Book//mark - Super-Cannes | J.G. Ballard, 2000

J.G. Ballard, Super-Cannes, 2000                                                                         J.G. Ballard


“Work dominates life in Eden-Olympia, and drives out everything else. The dream of a leisure society
 was the great twentieth-century delusion. Work is the new leisure. Talented and ambitious people 
work harder than they have ever done, and for longer hours. They find their only fulfillment 
through work. The men and women running successful companies need to focus their energies 
on the task in front of them, and for every minute of the day. The last thing they want is 
recreation.”

"Intimacy and neighbourliness were not features of everyday life at Eden-Olympia. An invisible
 infrastructure took the place of traditional civic virtues...The top drawer professionals no longer
 needed to devote a moment's thought to each other, and had dispensed with the checks and 
balances of community life. There were no town councils or magistrates' courts, no citizens'
 advice bureaus. Civility and polity were designed into Eden-Olympia."

People find all the togetherness they need in the airport boarding lounge and 
the department-store lift. They pay lip service to community values but prefer
 to be alone.

"The ocean-liner windows and porthole skylights seemed to open onto the 1930's, a vanished
 world of Cole Porter and beach pyjamas, morphine lesbians and the swagger portraits
 of Tamara de Lempecka."

“If their work is satisfying people don't need leisure in the old-fashioned sense. No one ever 
asks what Newton or Darwin did to relax, or how Bach spent his weekends. At Eden-Olympia
 work is the ultimate play, and play the ultimate work.”

“Representative democracy had been replaced by the 
surveillance camera and the private police force.”

"Eden-Olympia's great defect is that there's no need for personal morality. Thousands of people
 live and work here without making a single decision about right and wrong. The moral order is
 engineered into their lives along with the speed limits and the security systems...But part of the
 mind atrophies. A moral calculus that took thousands of years to develop starts to wither from 
neglect. Once you dispense with morality the important decisions become a matter of aesthetics. 
You've entered an adolescent world where you define yourself by the kind of trainers you wear."

"The Adolf Hitlers and Pol Pots of the future won't walk out of the desert. 
They'll emerge from shopping malls and corporate business parks."

“The film festival measured a mile in length, from the Martinez to the Vieux Port, where sales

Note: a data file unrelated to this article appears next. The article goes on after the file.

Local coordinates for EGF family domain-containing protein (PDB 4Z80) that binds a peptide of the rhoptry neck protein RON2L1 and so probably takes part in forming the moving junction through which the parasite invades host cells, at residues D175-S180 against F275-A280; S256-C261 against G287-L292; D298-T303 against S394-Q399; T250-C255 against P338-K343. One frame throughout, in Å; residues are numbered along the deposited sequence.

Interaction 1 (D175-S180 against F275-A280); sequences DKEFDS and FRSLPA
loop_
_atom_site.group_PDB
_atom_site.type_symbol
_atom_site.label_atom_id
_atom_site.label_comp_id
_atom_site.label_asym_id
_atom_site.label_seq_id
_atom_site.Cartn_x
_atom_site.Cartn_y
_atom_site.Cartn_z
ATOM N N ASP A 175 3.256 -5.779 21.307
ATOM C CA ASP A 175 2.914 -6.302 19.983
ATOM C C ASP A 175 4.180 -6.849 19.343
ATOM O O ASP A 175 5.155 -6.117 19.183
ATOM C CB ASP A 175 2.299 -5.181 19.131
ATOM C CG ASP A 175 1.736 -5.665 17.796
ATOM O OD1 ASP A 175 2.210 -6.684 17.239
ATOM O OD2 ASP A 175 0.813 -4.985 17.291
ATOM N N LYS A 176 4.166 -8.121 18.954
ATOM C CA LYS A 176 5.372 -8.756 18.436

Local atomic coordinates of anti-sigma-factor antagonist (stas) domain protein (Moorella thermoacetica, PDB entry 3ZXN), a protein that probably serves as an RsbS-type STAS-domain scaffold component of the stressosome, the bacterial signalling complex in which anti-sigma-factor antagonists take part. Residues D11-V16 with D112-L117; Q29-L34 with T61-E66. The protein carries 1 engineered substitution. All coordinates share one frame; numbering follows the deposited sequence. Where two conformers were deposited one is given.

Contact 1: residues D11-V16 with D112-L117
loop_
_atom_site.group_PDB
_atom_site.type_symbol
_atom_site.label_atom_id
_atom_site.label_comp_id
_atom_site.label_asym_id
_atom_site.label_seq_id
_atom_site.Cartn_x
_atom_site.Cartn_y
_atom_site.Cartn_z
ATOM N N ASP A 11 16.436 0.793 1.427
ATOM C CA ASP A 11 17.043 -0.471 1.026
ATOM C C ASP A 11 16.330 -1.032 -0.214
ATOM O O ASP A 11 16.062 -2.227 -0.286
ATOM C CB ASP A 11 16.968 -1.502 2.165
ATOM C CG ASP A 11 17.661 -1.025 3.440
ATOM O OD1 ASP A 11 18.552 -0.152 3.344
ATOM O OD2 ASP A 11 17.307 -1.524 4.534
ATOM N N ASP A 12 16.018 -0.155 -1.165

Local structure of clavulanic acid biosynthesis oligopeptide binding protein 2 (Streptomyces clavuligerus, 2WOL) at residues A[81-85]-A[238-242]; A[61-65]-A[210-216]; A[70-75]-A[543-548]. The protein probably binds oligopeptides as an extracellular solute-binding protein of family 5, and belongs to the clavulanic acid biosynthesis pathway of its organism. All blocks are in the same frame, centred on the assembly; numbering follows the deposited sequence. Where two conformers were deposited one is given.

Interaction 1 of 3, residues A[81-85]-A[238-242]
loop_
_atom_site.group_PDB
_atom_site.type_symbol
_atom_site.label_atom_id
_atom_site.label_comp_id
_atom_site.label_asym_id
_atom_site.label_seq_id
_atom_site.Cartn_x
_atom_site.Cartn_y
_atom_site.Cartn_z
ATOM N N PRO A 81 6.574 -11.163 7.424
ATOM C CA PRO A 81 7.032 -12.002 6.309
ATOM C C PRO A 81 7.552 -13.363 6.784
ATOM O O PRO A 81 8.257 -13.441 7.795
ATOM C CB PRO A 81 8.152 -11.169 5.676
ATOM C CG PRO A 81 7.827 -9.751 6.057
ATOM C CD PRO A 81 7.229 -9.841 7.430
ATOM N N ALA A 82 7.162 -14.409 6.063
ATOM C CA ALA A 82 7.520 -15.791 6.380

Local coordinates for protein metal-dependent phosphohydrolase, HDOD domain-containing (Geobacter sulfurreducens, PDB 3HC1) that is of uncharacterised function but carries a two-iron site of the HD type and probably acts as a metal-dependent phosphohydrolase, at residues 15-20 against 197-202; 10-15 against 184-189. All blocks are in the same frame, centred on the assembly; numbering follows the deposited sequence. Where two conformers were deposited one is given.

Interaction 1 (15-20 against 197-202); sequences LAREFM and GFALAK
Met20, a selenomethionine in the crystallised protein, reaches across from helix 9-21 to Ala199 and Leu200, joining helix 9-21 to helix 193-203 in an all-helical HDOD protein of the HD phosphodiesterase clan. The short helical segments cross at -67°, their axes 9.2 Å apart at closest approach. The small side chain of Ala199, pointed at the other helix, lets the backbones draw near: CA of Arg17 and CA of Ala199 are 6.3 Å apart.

executives tucked into their platters of fruits de mer, but was only fifty yards deep. For a fortnight
 the Croisette and its grand hotels willingly became a facade, the largest stage set in the world. 
Without realizing it, the crowds under the palm trees were extras recruited to play their
 traditional roles. As they cheered and hooted, they were far more confident than the film 
actors on display, who seemed ill at ease when they stepped from their limos, like celebrity 
criminals ferried to a mass trial by jury at the Palais, a full-scale cultural Nuremberg 
furnished with film clips of the atrocities they had helped to commit.”

“Nothing about sex ever shocks women. At least, men’s kind of sex.”

“Madness--that's all they have, after working sixteen hours a day, seven days a week.
 Going mad is their only way of staying sane.”

"I realise now that a kind of waiting madness, like a state of undeclared war, haunted
 the office buildings of the business park. For most of us, Dr Wilder Penrose was our 
amiable Prospero, the psychopomp who steered our darkest dreams towards the 
daylight...Only when I learned to admire this flawed and dangerous man was 
I able to think of killing him."

“In a totally sane society, madness is the only freedom. Our latent psychopathy is the last
 nature reserve, a place of refuge for the endangered mind. ...microdoses of madness, like
 the minute traces of strychnine in a nerve tonic..a voluntary and elective psychopathy...
the drill sergeant's boot and punishment run give back to young men a taste for pain 
that generations of socialized behavior have bred out of them.”

"The rich know how to cope with the psychopathic. The squirearchy have always enjoyed 
freedoms denied to the tenant farmers and peasantry. De Sade’s behaviour was typical of 
his class. Aristocracies keep alive those endangered pleasures that repel the bourgeoisie. 
They may seem perverse, but they add to the possibilities of life."

"Perverse behaviours were once potentially dangerous. 
Societies weren't strong enough to allow them to flourish."

“The consumer society hungers for the deviant and unexpected. What else can drive the bizarre
 shifts in the entertainment landscape that will keep us "buying"? Psychopathy is the only
 engine powerful enough to light our imaginations, to drive the arts, sciences and 
industries of the world.”

“Idealists can be quite a problem when they get disgusted with themselves.”

“The twentieth century ended with its dreams in ruins. The notion of the community 
as a voluntary association of enlightened citizens has died forever. We realize how
 suffocatingly humane we've become, dedicated to moderation and the middle way. 
The suburbanization of the soul has overrun our planet like the plague.”

“Sooner or later, all games become serious.”

"Meaningless violence may be the true poetry of the new millennium. 
Perhaps only gratuitous madness can define who we are...These criminal 
activities have helped them to rediscover themselves."

“People no longer need enemies--in this millennium their great dream is to become victims. 
Only their psychopathies can set them free...”

J.G. Ballard, Super-Cannes, 2000


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